Hostage Calm – “Die On Stage” Album Review

Posted: by Sean Gonzalez


Stream “Die On Stage” while you read!

Hostage Calm took a small part of the community by surprise with their last album, Please Remain Calm!. The spirit of eclectic rhythms and snapping drum lines were almost washed away with the heavy influence of pop making its way into the music. The guitars were never anything to be feared, incredibly light and taking background to the vocals. Listening to ‘I Woke Up Next To A Body’ (my favorite off the LP) and I can hear the heavier influences, hell the last part of that song is reminiscent of the breakneck pace the band used to spiral out, but the impact wasn’t as forceful as hearing the song live. The drums have always been an incredible part of their music, keeping the calmer pop approach to new heights with out of nowhere breakneck pacing.

Any gripes aside, the quintet is making pop (and I mean pop) punk their sound, and expand the influence on the new full length, Die On Stage. Immediately one can hear the melodies of both guitars resonating above an audible bass groove. The guitars actually have a perfect mix of distortion, instead of being liquid clear like two years ago. Xylophones appear frequently, adding a sensible and listenable touch to each track. The drums are still scaled back (they lost their drummer in early February), but they help keep the music going forward. There are a few cringe worthy tracks here, but for the most part the album is strong.

Hostage Calm have created a group of tracks that are catchy and more full sounding. ‘When You Know’ kicks off the album, not really showing a deep change from Please Remain Calm!. Catchy chorus, a guitar solo and strong vocal melodies are all parts of the recipe. The second single, ‘A Thousand Miles Away From Here’ is my favorite track of the record, with Cmar showing off a bit of a new vocal approach, raspier and darker. His progress into this new range builds more depth to many of the tracks, but it is the gripping anthem driven chorus that drives this song to memory. The song is over in a blur, but continues the album to ‘Love Against,’ an Xylophone friendly song with a positive beat AND meaning.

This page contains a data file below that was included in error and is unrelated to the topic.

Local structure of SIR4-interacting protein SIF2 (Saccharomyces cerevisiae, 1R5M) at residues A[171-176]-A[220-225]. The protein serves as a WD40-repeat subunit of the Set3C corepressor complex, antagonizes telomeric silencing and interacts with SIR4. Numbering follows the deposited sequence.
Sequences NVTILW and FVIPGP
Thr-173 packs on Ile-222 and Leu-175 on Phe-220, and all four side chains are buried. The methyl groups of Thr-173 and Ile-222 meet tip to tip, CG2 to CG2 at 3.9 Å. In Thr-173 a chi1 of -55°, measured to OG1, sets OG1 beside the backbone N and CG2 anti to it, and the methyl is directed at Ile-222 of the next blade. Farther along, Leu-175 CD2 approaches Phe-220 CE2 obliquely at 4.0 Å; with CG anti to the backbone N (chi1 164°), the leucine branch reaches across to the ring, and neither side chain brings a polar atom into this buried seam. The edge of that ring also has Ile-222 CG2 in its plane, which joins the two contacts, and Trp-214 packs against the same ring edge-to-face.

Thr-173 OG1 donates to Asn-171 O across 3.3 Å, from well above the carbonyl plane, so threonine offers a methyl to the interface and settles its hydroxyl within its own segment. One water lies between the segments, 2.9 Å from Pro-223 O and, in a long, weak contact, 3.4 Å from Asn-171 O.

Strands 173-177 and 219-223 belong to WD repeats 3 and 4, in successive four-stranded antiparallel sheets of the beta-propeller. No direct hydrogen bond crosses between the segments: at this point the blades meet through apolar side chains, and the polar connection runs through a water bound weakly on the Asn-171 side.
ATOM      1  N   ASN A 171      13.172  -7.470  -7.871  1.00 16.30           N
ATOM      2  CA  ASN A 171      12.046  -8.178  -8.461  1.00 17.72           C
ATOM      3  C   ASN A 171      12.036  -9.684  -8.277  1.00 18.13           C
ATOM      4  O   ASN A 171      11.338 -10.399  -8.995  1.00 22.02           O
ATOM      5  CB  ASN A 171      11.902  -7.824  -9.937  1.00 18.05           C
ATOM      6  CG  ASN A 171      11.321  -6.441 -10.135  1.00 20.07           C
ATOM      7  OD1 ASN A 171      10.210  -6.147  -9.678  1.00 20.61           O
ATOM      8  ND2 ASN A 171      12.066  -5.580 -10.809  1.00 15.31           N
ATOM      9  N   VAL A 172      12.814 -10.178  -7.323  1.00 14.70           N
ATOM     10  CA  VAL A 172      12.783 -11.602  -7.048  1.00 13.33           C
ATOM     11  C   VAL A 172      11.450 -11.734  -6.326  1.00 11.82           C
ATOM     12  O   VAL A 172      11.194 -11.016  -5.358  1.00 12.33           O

That is one thing quintessential about this group, their ability to sound positive and refrain from having a negative approach to many of their issues. “When the walls fall down I’m right there waiting for you” is just one lyric (‘Love Against’) that showcases their pick me up pop punk strategy. Even the darker ‘Someone Else’ digs home the idea that being yourself is the only real way to live life. The over repetitive of ‘Fallen Angel’ is an ode to troops and America, catchy and ever expanding with groups vocals on top of group vocals. 

‘Your Head / Your Heart’ is the lead single of the album, showcasing a plethora of instruments helping create a distinct and easy to sing melody. Nothing really shines out here, but after the next track (‘Raised’), we find the ballad ’12/31.’ A song about the new year and forgoing love. The song struck a particular emotional cord for me, immediately connecting me back with the music and message of Hostage Calm. “Can I get a three cheers and a round of beers for the years most broken hearts?” 

I raise my glass to you Hostage Calm, for always being there with the cheery music and corruptively catchy vocal lines.